South African President Cyril Ramaphosa has paid tribute to the long-serving deputy secretary-general of his ruling African National Congress party Jessie Duarte, who died Sunday after a long battle with cancer.
Deputy secretary-general of the African National Congress party since 2012, Jessie Duarte died Sunday after a long battle with cancer. Duarte, 68, was elected to the leading position in the ANC in 2012 and had been serving until she went on medical leave in November last year.
“Although our beloved comrade Jessie has been gravely ill for several months, it is difficult to comprehend that someone with such vitality and such spirit has departed this earth,” Ramaphosa told mourners Sunday.
“Comrade Jessie was a faithful, dedicated and fiercely loyal leader of the African National Congress,” said Ramaphosa.
Women's rights fighter
He praised her for fighting for women’s rights during and after South Africa’s struggle against white minority rule and the system of racial oppression known as apartheid which ended in 1994.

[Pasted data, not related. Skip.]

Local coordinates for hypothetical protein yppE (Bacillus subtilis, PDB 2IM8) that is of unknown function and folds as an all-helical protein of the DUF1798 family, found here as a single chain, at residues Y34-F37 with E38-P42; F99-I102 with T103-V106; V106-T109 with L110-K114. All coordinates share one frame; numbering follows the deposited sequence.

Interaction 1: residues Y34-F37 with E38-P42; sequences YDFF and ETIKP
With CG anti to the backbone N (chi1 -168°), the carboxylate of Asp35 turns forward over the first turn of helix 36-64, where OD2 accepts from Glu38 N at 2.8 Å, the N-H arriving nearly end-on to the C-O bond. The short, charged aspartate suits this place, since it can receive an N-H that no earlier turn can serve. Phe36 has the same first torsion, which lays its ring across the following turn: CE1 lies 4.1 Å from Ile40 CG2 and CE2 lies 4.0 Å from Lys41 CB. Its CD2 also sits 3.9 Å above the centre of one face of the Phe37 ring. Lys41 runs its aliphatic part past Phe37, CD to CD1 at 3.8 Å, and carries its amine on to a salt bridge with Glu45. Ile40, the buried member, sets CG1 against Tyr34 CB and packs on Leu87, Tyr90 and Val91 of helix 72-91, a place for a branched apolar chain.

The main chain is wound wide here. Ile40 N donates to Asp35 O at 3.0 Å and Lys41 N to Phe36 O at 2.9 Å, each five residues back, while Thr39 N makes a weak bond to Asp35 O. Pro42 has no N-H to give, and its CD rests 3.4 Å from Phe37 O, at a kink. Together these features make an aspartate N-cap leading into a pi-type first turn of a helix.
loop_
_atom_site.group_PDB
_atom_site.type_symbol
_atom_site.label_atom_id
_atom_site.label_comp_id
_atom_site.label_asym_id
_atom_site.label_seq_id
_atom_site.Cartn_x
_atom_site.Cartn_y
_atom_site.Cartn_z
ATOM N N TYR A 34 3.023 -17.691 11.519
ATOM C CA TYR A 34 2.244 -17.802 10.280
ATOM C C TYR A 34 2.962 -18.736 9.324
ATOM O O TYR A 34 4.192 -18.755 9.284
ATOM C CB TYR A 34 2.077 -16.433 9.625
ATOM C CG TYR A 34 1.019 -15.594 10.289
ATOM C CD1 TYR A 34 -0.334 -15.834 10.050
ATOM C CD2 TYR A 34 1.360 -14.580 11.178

“Jessie was relentless in advancing the position of women in all areas of public and private life,” said Ramaphosa.
“She confronted the patriarchal attitudes and practices that sought to diminish the role and contribution of women in Parliament, in government and across society,” he said.
Some of the influential roles Duarte played include being a spokeswoman for the ANC and a personal assistant to Nelson Mandela after he was released from prison in 1990.
She was a leading member of the ANC Women’s League and also served as South Africa’s ambassador to Mozambique.
Duarte, a member of the ANC’s national executive committee for more than 25 years, attracted support from rival factions within party, which led many to describe her as a unifier.
An official funeral according to Islamic rites was held for Duarte at the Westpark Cemetery in Johannesburg where she was buried on Sunday. An official memorial service will be held later this week.